Windows "Blue," an update to Windows 8 that is widely expected to arrive later this year, has so farbeen something of a mystery, with the only information coming from leaks and rumors.
Over the weekend, a build of the software with a date of March 15 leaked onto the Internet, at last giving people the opportunity to see what Blue would contain.
The big news is... Windows Blue looks an awful lot like Windows 8, which is consistent with its likely position as an update to Windows 8. Those hoping that Microsoft would abandon the Metro environment will be disappointed.
What we have instead is a lot of refinements. The Start screen, for example, picks up a new small tile size—shades of Windows Phone 8 hereto allow more tiles to be packed on screen, as well as more layout options. Start screen customization is easier to access, too, with the color and background options on the Start screen's settings page, where they should be, rather than in the Settings app.
Customizing the Start screen's layout has been changed, too. In Windows 8, you can just pick up tiles and move them around by dragging them up or down to detach them from the background. In Blue, an explicit "customize" mode must now be invoked, perhaps to make it harder to accidentally move tiles around.
It's this settings app where most of the changes can be found. The Windows 8 settings app forces you to go to the desktop Control Panel for lots of mundane settings—for example, anything to do with the network, changing the screen resolution, or setting the system time. These features (and more) are now found in the Metro-style settings app.
The app itself has been reorganized to have a two-level hierarchy for its settings, with most sections having a number of subsections. This is generally sensible; some of the sections in the current settings app are rather long and sprawling, filled with essentially unrelated configuration knobs all bundled together.
The settings app also indicates that SkyDrive is gaining deeper integration into the operating system, with free space management, device backups, and file syncing all exposed.
At this stage, the settings app is extremely incomplete, with many pages still "under construction." It contains a search box which I hope is going to become a permanent fixture, but which at the moment looks more like a debugging aid than a finished piece of user interface.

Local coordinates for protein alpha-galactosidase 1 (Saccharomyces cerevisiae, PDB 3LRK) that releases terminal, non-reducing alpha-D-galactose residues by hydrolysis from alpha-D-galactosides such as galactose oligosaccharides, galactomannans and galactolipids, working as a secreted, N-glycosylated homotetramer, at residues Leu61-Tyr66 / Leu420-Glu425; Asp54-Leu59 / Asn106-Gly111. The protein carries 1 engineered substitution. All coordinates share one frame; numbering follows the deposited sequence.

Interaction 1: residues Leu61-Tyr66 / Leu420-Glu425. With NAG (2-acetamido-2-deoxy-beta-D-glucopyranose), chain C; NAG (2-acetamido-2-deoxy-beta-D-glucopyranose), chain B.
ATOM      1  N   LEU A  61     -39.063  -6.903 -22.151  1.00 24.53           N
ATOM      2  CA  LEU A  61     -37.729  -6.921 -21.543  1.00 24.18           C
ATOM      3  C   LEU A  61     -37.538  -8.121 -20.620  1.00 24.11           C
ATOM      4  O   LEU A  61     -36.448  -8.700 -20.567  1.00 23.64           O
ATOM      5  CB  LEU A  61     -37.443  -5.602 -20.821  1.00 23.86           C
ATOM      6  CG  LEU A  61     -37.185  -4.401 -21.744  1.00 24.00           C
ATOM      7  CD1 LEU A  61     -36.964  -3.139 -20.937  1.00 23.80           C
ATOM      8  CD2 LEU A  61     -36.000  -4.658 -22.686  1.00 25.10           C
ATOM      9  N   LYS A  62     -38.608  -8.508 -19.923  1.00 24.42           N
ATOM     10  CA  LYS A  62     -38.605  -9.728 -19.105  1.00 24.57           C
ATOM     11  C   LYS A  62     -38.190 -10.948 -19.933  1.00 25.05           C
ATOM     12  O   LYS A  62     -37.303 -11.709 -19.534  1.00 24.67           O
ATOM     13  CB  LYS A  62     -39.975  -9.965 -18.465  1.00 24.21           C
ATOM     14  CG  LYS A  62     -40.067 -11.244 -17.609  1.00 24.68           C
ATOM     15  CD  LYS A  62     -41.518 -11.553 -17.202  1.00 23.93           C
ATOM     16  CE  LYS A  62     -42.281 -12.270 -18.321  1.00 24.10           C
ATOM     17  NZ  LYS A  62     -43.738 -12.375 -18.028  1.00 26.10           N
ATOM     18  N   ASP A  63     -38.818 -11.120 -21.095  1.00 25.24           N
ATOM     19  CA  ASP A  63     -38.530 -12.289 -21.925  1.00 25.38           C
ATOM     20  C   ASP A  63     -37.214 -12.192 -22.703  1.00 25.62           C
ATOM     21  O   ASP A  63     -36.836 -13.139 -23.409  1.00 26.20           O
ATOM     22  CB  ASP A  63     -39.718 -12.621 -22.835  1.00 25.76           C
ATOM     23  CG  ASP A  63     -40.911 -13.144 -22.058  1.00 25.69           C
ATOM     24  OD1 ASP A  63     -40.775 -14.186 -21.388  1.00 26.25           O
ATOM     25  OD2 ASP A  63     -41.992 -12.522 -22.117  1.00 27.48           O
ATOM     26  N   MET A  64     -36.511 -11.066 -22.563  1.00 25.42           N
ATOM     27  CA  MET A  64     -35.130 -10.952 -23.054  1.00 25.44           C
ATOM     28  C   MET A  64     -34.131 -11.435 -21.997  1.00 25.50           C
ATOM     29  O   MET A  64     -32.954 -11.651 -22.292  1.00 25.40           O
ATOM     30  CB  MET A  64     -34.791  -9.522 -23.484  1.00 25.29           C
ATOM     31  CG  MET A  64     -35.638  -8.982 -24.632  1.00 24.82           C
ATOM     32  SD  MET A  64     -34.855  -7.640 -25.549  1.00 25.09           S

The other significant difference is how multitasking is handled. Windows 8 sports a snap view, in which two Metro apps can be viewed side-by-side. One app is fixed to a 320-pixel-wide column, with the other taking the remainder of the space. In the leaked Blue version, this has become a whole lot more flexible. First, the split between the apps is now flexible. There seems to be a minimum width of 320 pixels or so, but you can now have, say, a 50/50 split if you prefer.
Second, you can now view more than two apps side-by-side. The limit appears to be governed by your monitor's resolution. At 1920×1080, three apps can be shown side-by-side; at 2560×1440, this goes up to 4. The flexible split is maintained.
Internet Explorer has had its version bumped up to 11. At this stage, it includes some marginal improvements in HTML5 support, it gives hints that it has some support for syncing tabs (though it's not clear at this stage what the sync targets will be), and most intriguingly of all, it has changed the version string that it sends to Web servers and scripts. It no longer calls itself "MSIE," and it announces that it is "like Gecko." Gecko is the rendering engine used in Firefox, and most versions of WebKit also purport to be "like Gecko."
If this change is retained, it's clear that Microsoft is trying to stop developers from sending new versions of Internet Explorer CSS and scripting that was intended for very old (and very broken) versions of the browser. It's much more likely now to pick up Firefox-oriented code.
In addition to these system changes, the leaked version of Blue includes some extra bundled Metro apps: a calculator, an alarm clock app, a sound recording app, and "Movie Moments." Movie Moments is an odd little app that takes a video as input and allows pieces of text to be overlaid on the video, producing a short snippet of video as a result.
It's not clear that Movie Moments is a "real application" as much as it is a testbed proof of concept app. Under the hood, Blue appears to offer more APIs and more functionality to WinRT Metro-style applications. One of the areas that seems to have been improved is the introduction of a media API with support for editing, which Movie Moments is probably using.
Also hidden away, and currently with no obvious way of accessing it, there are signs that Microsoft is working on a Metro-style file management app; there's a FileManager app on the system that uses the WinRT API.
This is clearly still an early build, and there's a lot that remains unfinished. One thing is clear, though: Microsoft is serious about Metro. If the leaked build represents the level of Metro functionality that will ship, just as with Windows 8, it will still be necessary to use the desktop for certain tasks. But that number will be substantially lower than is currently the case with Windows 8. Blue is plainly an important step toward making the Metro environment self-contained and complete.